By Mari Nosal, M.Ed.
Mother’s Day is rapidly approaching. One merely needs to spy the hustle and bustle of dads, children, and various family members congregating around the greeting card aisles, their hands laden with chocolates and bouquets of flowers. This sight will be repeated throughout the week, and throughout the nation, culminating on Sunday. Moms may receive tangible gifts, breakfast in bed, a day to themselves, and more. It is the day her wishes come true. This is what some would call an average interaction on Mother’s Day. And without a doubt praise well deserved for any parent.
However, a special needs parent’s scenario on Mother’s Day may veer from the norm drastically. They may not have the option for a day in bed as special requirements and demands regarding their children will take precedence. Caretaking responsibilities for special needs children is a 24 – 7 job. A job that for many special needs parents does not end when the child reaches adulthood. The responsibilities do not discern between a regular day versus a special holiday.
Parenting kids with special needs can prove to be a strategic balancing act. It encompasses the whole family. Not only do special needs kids face challenges, but so do their parents and siblings. Professionals and society at large tend to place focus on the child with special needs. The parents’ special needs are often placed to the wayside. In my case, as the parent of an adult son with Asperger’s and a myriad of other challenges, I am beginning to wonder if my husband and I will experience and savor the luxury of privacy in the cocoon of an empty nest before the ravages of old age senility sets in.
Parents often reorganize their own life to accommodate their child. When they are feeling vulnerable and unsure of both their child’s future and their own efficacy, parents suppress their own needs and feelings. They hide it behind a façade of strength- born of love for their children and a desire to present an aura of “normalcy”- with the intent of providing the child and the rest of the family a sense of security and stability.
It does not matter what the child’s challenges are. They can be medical, neurological, psychological or even environmentally based. Parenting a special needs child can evoke a myriad of feelings in a parent. Unspoken fears, anxiety, regret for loss of the parent’s aspirations, loss of a parent’s personal identity, helplessness, hopelessness, wanting to be a perfect parent, guilt for not being a perfect parent, and even resentment for their situation in comparison to families with typically developing children. Pangs of guilt can arise in the parent for having these feelings.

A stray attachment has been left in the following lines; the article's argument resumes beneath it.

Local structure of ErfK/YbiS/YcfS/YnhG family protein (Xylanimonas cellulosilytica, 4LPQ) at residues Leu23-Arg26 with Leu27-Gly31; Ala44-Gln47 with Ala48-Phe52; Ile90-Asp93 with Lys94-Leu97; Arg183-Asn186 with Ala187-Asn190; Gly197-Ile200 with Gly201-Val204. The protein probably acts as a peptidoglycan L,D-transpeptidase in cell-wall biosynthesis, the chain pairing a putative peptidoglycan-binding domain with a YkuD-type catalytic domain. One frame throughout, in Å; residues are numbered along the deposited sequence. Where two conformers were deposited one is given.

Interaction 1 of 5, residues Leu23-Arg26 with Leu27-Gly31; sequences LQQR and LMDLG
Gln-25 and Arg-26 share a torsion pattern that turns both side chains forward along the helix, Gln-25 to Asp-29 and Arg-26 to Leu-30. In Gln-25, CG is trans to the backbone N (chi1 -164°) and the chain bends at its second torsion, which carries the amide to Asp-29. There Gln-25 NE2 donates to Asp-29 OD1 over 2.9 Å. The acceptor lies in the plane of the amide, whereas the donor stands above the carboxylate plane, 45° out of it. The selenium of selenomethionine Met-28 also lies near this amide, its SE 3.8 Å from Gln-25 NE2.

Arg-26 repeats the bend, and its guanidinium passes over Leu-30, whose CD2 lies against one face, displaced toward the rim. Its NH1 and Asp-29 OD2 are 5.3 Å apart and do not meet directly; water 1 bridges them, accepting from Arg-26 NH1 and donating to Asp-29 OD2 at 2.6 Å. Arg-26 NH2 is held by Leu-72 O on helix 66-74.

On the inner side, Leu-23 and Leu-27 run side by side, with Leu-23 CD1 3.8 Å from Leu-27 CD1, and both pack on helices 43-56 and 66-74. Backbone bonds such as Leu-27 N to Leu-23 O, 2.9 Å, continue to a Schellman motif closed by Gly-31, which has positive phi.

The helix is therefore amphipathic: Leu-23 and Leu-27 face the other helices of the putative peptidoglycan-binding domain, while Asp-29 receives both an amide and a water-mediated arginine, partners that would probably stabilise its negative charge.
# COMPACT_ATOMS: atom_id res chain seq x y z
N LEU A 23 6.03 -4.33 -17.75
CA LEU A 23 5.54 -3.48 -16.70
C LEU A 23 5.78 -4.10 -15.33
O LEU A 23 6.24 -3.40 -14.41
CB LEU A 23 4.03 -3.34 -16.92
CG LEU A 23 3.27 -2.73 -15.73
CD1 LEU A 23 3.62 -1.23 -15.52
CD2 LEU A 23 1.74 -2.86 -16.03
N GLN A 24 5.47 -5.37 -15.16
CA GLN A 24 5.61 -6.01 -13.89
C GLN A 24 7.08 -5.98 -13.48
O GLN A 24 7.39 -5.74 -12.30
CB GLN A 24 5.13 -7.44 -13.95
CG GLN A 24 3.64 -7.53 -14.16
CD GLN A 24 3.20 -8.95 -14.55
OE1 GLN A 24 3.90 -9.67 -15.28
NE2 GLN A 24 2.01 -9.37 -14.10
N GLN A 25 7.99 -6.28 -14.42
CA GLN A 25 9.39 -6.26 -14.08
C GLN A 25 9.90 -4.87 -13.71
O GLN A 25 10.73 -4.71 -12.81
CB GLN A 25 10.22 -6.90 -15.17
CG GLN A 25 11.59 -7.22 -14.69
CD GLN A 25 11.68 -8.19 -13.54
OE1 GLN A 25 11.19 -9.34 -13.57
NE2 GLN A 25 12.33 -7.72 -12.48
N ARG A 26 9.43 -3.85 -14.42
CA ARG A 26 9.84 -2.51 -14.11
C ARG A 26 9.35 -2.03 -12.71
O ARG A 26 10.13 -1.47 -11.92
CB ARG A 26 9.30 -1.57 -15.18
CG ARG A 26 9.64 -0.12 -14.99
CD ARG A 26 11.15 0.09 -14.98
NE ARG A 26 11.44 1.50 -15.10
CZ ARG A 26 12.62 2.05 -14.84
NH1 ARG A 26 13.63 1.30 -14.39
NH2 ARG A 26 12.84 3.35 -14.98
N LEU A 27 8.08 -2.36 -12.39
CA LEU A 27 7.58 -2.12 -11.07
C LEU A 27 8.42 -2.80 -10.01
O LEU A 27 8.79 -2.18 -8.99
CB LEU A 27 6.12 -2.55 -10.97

While other parents will revel with a day in bed, special needs parents will be getting up to change feeding tubes, or supervise children that need someone to supervise them for safety. Parents of chronically ill kids will revel and rejoice in the fact that they were gifted one more day with their child. While typically developing families go out to brunch, others will be home attempting to drink a cup of coffee without intervening to care for a child who is self-harming. Parents with special needs children may not be wishing for a macaroni necklace or a box of chocolates their Mother’s Day gift, but to be hear their school age child say I love you and experience the thrill of knowing what the child’s voice sounds like. Special needs parents may wish for the gift of independence for their adult child whose developmental age lags significantly beyond their chronological one.